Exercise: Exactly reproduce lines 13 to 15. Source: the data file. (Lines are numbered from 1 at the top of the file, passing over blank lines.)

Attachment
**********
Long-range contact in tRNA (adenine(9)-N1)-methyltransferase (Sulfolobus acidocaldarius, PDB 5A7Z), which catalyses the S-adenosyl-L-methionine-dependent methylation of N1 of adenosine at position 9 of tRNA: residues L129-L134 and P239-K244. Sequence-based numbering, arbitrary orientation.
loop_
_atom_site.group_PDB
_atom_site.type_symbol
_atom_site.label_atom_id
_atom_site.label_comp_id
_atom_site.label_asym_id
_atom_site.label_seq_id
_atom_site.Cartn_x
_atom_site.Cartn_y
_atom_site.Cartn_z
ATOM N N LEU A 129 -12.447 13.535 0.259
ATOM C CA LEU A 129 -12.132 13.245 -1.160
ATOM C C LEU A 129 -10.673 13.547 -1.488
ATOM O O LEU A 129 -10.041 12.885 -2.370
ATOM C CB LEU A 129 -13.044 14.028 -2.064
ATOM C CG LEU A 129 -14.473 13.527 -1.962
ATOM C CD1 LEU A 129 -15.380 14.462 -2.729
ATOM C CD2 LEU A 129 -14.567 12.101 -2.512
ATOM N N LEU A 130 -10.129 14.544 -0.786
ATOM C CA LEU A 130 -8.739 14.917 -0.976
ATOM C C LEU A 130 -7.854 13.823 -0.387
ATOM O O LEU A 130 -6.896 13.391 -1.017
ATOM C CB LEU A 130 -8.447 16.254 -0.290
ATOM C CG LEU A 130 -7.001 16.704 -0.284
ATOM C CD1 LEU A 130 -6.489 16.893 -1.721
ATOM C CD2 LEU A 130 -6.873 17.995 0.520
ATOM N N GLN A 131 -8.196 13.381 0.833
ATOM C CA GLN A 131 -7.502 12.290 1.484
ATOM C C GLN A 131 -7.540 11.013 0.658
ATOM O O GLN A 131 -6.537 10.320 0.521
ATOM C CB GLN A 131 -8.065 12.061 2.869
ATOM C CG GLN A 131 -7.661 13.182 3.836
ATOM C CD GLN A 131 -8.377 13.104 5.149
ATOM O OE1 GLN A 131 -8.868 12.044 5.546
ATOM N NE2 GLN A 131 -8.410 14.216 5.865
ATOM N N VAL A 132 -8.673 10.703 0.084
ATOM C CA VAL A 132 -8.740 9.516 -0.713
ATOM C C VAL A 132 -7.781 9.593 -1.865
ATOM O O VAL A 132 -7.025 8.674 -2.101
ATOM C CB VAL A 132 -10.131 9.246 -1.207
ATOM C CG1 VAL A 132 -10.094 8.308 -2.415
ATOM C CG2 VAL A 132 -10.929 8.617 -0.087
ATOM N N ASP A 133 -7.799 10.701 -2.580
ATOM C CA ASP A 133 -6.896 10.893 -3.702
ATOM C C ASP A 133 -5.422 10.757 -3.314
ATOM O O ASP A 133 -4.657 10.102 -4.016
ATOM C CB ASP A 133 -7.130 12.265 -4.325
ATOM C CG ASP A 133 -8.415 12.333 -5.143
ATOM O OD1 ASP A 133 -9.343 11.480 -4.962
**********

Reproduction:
ATOM C CA LEU A 129 -12.132 13.245 -1.160
ATOM C C LEU A 129 -10.673 13.547 -1.488
ATOM O O LEU A 129 -10.041 12.885 -2.370